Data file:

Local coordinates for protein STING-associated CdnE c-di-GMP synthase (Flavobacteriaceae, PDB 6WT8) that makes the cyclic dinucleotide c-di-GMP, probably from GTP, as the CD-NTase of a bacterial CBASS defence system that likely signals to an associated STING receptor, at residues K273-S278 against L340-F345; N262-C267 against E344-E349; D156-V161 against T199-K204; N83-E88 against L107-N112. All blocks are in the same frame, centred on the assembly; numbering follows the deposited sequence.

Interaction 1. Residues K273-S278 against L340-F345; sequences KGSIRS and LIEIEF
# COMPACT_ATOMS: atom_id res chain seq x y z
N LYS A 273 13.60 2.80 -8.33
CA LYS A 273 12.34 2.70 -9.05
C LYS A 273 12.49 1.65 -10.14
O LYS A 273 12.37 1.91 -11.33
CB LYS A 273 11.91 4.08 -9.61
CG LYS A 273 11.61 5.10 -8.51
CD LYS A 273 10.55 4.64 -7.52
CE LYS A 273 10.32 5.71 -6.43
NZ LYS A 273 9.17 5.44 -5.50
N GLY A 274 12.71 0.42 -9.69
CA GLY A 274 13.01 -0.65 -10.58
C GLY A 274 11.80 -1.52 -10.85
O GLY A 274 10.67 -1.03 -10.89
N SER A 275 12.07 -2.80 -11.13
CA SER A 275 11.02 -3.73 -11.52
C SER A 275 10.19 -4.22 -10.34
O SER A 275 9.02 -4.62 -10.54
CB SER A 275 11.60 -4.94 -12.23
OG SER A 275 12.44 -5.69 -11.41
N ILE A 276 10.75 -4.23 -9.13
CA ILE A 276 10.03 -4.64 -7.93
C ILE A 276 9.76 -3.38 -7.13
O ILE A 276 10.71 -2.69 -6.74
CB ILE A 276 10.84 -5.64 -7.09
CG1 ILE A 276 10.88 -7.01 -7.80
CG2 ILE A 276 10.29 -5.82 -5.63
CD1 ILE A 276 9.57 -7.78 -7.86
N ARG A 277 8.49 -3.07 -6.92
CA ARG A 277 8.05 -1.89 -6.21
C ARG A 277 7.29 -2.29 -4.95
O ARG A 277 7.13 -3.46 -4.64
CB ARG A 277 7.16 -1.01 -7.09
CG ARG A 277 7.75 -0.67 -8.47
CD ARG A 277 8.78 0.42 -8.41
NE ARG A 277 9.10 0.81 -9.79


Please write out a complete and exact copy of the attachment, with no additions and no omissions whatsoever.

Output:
Local coordinates for protein STING-associated CdnE c-di-GMP synthase (Flavobacteriaceae, PDB 6WT8) that makes the cyclic dinucleotide c-di-GMP, probably from GTP, as the CD-NTase of a bacterial CBASS defence system that likely signals to an associated STING receptor, at residues K273-S278 against L340-F345; N262-C267 against E344-E349; D156-V161 against T199-K204; N83-E88 against L107-N112. All blocks are in the same frame, centred on the assembly; numbering follows the deposited sequence.

Interaction 1. Residues K273-S278 against L340-F345; sequences KGSIRS and LIEIEF
# COMPACT_ATOMS: atom_id res chain seq x y z
N LYS A 273 13.60 2.80 -8.33
CA LYS A 273 12.34 2.70 -9.05
C LYS A 273 12.49 1.65 -10.14
O LYS A 273 12.37 1.91 -11.33
CB LYS A 273 11.91 4.08 -9.61
CG LYS A 273 11.61 5.10 -8.51
CD LYS A 273 10.55 4.64 -7.52
CE LYS A 273 10.32 5.71 -6.43
NZ LYS A 273 9.17 5.44 -5.50
N GLY A 274 12.71 0.42 -9.69
CA GLY A 274 13.01 -0.65 -10.58
C GLY A 274 11.80 -1.52 -10.85
O GLY A 274 10.67 -1.03 -10.89
N SER A 275 12.07 -2.80 -11.13
CA SER A 275 11.02 -3.73 -11.52
C SER A 275 10.19 -4.22 -10.34
O SER A 275 9.02 -4.62 -10.54
CB SER A 275 11.60 -4.94 -12.23
OG SER A 275 12.44 -5.69 -11.41
N ILE A 276 10.75 -4.23 -9.13
CA ILE A 276 10.03 -4.64 -7.93
C ILE A 276 9.76 -3.38 -7.13
O ILE A 276 10.71 -2.69 -6.74
CB ILE A 276 10.84 -5.64 -7.09
CG1 ILE A 276 10.88 -7.01 -7.80
CG2 ILE A 276 10.29 -5.82 -5.63
CD1 ILE A 276 9.57 -7.78 -7.86
N ARG A 277 8.49 -3.07 -6.92
CA ARG A 277 8.05 -1.89 -6.21
C ARG A 277 7.29 -2.29 -4.95
O ARG A 277 7.13 -3.46 -4.64
CB ARG A 277 7.16 -1.01 -7.09
CG ARG A 277 7.75 -0.67 -8.47
CD ARG A 277 8.78 0.42 -8.41
NE ARG A 277 9.10 0.81 -9.79